NEW YORK • An upcoming film called The Dirt is not afraid to dish the dirt on rockers Motley Crue.
Based on the band's best-selling 2001 autobiography, it charts the rise of four Californian youngsters who channel the punk rage of the 1970s into the big-haired rock genre that defined the 1980s.
Like the hugely successful 2018 Queen movie Bohemian Rhapsody, it is a rags-to-riches tale of flamboyant show business glory and the perils of a rock 'n' roll lifestyle.
"I think that's what's exciting about the Queen movie - a band who wrote their own music. They were their own personalities and they lived their life the way they lived their life," Motley Crue founder and bassist Nikki Sixx said. "It's the same for Motley Crue."
The film, which will be screened on Netflix on March 22, begins with a neglected young Sixx (played by actor Douglas Booth) being taken into care after cutting his arm and blaming it on his drunkard mother.
It sets up a theme of self-abuse that runs through a story where liquor flows like water and the musicians cannot resist the vices that come with fame, reported Reuters.
A standout scene is when Motley Crue tour with rocker Ozzy Osbourne and see how out of control he is in giving in to his addictions.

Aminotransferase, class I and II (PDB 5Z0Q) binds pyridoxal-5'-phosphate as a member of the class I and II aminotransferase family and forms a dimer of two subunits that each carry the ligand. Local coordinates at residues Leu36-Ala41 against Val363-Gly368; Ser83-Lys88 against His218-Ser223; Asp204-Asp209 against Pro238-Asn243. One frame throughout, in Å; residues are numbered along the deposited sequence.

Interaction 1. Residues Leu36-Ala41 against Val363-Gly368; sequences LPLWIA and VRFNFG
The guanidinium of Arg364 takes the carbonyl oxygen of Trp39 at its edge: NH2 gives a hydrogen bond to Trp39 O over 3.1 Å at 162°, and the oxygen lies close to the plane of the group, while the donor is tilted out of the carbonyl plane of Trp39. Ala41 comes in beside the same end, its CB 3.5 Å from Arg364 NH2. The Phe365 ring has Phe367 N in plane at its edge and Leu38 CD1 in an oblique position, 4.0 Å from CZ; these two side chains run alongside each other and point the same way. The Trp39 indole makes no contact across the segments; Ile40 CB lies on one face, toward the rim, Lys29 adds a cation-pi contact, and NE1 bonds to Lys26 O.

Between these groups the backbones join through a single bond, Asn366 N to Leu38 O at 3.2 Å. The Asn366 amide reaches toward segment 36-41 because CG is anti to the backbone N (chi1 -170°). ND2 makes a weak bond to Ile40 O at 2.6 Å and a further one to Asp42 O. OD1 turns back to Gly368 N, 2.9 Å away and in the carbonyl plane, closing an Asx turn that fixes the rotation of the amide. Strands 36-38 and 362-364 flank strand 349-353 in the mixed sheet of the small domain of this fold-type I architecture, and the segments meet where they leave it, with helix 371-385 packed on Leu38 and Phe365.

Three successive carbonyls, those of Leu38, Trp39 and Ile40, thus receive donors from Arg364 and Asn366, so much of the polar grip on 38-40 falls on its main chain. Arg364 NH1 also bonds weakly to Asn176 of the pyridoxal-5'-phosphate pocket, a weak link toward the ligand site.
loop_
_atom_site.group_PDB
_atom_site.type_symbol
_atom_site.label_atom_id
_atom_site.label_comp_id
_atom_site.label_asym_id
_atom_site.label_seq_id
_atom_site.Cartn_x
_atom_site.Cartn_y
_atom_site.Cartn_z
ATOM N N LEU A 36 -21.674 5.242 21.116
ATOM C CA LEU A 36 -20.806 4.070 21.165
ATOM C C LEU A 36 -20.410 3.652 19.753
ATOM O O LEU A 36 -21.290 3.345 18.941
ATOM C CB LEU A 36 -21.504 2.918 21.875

Viewers may draw comparisons to the 1984 heavy metal mockumentary This Is Spinal Tap, but Sixx said he hoped The Dirt had some of the emotional heft of Boogie Nights (1997) or Goodfellas (1990).
"Everyone thinks Motley Crue glamorised drugs and sex. Well, that's not true," said Mr Allen Kovac, the band's manager and one of the film's producers.
"What we wanted to do is to deglamorise it, show what can happen to people, their families, their friends. I think accomplishing that... took courage by the band."
Meanwhile, Sixx, 60, has downplayed any speculation that Motley Crue are making a comeback. He teamed up with bandmembers Vince Neil, Tommy Lee and Mick Mars last year for the first time since their 2015 break-up to record four new songs for The Dirt.
The new tunes include a cover of Madonna's Like A Virgin (1984).
"Yeah, I miss the guys, and I miss playing with them and playing that music, but everyone's fairly busy with his own thing," Sixx recently told Classic Rock magazine.
Still, he misses the adrenaline rush from going on tour.
"Sometimes, I look at my friends, like the guys in Aerosmith and Metallica, and I'm like, 'Did we retire too soon?" he told Rolling Stone in another interview.
"Maybe we'll just get together and jam in Mars' front room."